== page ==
This is precisely where the comparison with the United States is useful. In the U.S., the Declaration of Independence serves to supplement the legitimate existing constitution; in Israel, the declaration is being exploited to supplant a nonexistent constitution, with no legal basis.
In addition to the objections based on principle listed above, the practical problems with elevating the declaration to constitutional status are readily discernible. One glaring objection lies in the fact that the declaration is a static, eternal document—there is no process for amendment or correction. What is the nation to do with such a semi-constitutional document, vested with enforceable norms, which remains out of reach of any change desired by the sovereign people? What happens when the “vision of the people” shifts or even requires clarification? It is precisely for this reason that formal constitutions contain clear provisions for change and amendment.
Another key practical objection is the slippery slope of enhanced judicial power necessitated by such an elevation of the declaration’s legal status. As Kramer’s historical reconstruction demonstrates, first the declaration was considered merely symbolic; then it served to guide judicial interpretation and application of existing statutes; then it achieved near-constitutional status by being referenced in the 1992 Basic Laws, such that it now possibly binds Knesset legislation.
Today, some have gone even further (including Justice Aharon Barak, Israel’s judicial arch-activist) by touting the declaration as some kind of super-constitution—ostensibly limiting the Knesset’s discretion in enacting constitutional provisions (i.e., Basic Laws). Such limits are to be enforced by the Supreme Court, purportedly granting it the authority to strike down even Basic Laws that, in its view, are inconsistent with the Declaration.
In light of all this, the proposal to constitutionalize the declaration suffers from fundamentally anti-democratic flaws. The vague, unchangeable text of the declaration, drafted with little public transparency, let alone public support or validation, may now grant courts the power to invalidate legislation that is duly voted upon and enacted by the public’s elected representatives in the Knesset. The Israeli electorate would be powerless to change this.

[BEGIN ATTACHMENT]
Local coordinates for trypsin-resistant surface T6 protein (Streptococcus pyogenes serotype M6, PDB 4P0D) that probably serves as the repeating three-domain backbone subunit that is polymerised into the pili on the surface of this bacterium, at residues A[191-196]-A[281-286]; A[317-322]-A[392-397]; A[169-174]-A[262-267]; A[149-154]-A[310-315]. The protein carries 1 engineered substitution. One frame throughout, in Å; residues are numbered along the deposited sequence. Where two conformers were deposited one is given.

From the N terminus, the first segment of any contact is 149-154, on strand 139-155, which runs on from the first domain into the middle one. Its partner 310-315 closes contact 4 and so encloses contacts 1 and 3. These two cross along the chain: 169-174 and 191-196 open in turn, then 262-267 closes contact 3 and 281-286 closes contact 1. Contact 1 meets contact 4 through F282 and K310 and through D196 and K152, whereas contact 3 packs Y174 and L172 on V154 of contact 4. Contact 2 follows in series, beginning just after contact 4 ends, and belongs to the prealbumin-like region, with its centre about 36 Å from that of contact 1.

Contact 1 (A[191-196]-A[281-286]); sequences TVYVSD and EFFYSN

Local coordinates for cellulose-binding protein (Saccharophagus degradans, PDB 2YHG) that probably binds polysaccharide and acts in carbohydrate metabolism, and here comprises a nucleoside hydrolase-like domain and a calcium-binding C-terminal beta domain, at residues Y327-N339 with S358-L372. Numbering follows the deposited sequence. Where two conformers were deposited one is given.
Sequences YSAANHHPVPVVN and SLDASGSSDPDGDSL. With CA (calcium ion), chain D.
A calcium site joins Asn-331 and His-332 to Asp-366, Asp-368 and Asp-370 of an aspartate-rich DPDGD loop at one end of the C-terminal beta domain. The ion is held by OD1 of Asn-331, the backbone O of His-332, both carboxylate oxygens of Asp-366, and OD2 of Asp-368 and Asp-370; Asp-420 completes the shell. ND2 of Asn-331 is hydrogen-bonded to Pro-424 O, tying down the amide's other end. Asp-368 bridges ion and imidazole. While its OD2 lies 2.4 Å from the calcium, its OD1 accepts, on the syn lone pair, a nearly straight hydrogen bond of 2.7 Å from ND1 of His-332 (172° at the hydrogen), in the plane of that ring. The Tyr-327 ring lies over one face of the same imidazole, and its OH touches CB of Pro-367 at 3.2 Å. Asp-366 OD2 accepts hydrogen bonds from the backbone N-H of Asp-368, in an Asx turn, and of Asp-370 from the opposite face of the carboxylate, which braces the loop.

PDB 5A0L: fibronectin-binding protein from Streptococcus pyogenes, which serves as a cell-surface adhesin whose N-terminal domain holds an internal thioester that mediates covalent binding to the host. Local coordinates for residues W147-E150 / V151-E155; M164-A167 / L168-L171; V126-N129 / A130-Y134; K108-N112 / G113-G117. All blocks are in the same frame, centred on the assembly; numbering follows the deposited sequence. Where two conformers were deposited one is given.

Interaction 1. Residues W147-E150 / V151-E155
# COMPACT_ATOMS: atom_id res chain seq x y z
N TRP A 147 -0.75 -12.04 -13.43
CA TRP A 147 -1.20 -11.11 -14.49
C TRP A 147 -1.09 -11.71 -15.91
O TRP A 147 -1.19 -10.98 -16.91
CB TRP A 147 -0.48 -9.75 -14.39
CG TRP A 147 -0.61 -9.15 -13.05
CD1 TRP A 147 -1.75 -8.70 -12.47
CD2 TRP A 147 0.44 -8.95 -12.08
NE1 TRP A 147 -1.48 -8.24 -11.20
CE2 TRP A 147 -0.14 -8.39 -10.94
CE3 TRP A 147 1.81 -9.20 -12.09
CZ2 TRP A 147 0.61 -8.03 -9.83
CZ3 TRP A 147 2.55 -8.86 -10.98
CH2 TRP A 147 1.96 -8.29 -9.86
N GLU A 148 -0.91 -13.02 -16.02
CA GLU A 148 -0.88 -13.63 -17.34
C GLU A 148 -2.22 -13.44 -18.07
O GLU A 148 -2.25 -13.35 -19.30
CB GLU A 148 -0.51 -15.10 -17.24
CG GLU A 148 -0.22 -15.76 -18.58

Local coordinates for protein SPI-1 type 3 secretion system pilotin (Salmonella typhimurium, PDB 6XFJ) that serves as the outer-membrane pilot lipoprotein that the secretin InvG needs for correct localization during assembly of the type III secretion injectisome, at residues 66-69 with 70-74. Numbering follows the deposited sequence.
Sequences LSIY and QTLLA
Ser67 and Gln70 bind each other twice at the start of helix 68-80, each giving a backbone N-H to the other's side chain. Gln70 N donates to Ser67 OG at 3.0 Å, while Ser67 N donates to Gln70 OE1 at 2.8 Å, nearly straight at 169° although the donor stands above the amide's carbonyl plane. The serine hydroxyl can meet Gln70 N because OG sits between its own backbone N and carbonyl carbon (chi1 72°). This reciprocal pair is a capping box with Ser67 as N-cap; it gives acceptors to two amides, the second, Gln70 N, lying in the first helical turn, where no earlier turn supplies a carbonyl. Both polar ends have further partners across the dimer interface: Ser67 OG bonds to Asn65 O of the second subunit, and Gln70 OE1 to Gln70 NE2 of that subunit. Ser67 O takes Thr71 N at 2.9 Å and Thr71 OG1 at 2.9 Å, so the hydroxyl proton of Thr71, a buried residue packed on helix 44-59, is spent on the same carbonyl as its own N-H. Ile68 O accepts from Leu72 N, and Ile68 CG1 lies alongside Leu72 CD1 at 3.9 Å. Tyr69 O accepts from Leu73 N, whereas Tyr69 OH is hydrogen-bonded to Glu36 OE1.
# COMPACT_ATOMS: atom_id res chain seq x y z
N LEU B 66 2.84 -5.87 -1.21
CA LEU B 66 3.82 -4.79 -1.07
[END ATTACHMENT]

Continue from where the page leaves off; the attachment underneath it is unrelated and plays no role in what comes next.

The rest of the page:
I use the term “legislation” and not “amendments,” as even the most optimistic view of Israeli constitutional law grants that the Israeli constitution is still very much in the making—new Basic Laws and amendments to existing ones are not mere tweaks to an existing constitution, but rather new stages in the prolonged formation of the Israeli constitution. Of course, this makes the notion of courts invalidating Basic Laws all the more egregious.
The nation-state law discussed by Kramer illustrates this point well. While a full discussion of the matter is beyond the scope of this response, it is sufficient to say that the Supreme Court’s willingness to engage in judicial review of Basic Laws enacted by the Knesset—a practice that has now gained hold in a series of unprecedented rulings—has thrown Israel into a full-fledged constitutional crisis, about which I have written elsewhere. This willingness is enabled, inter alia, by the general claim that the declaration of independence holds independent legal power as a mega-constitution, constraining the people’s power to shape their own constitution.
Let us not mince words. The debate surrounding the legal force of the Israeli declaration of independence is not taking place in a vacuum. Rather, it ties into the much larger and more bitter struggle between courts and other unelected bureaucrats, and the elected branches of government in Israel. It also relates to fundamental questions of democratic self-rule and the rule of law. Each subsequent expansion of the declaration’s legal force grants greater legislative authority and discretion to what is perhaps already the most powerful judiciary in the Western world, further imperiling the precarious balance of powers between Israel’s competing branches of government. All this has a deeply and gravely destabilizing effect on Israeli society in its entirety. If the citizens of Israel are to remain truly independent, let the declaration remain as it ever was—a bold and masterful expression of a people’s vision and ambition, but nothing more.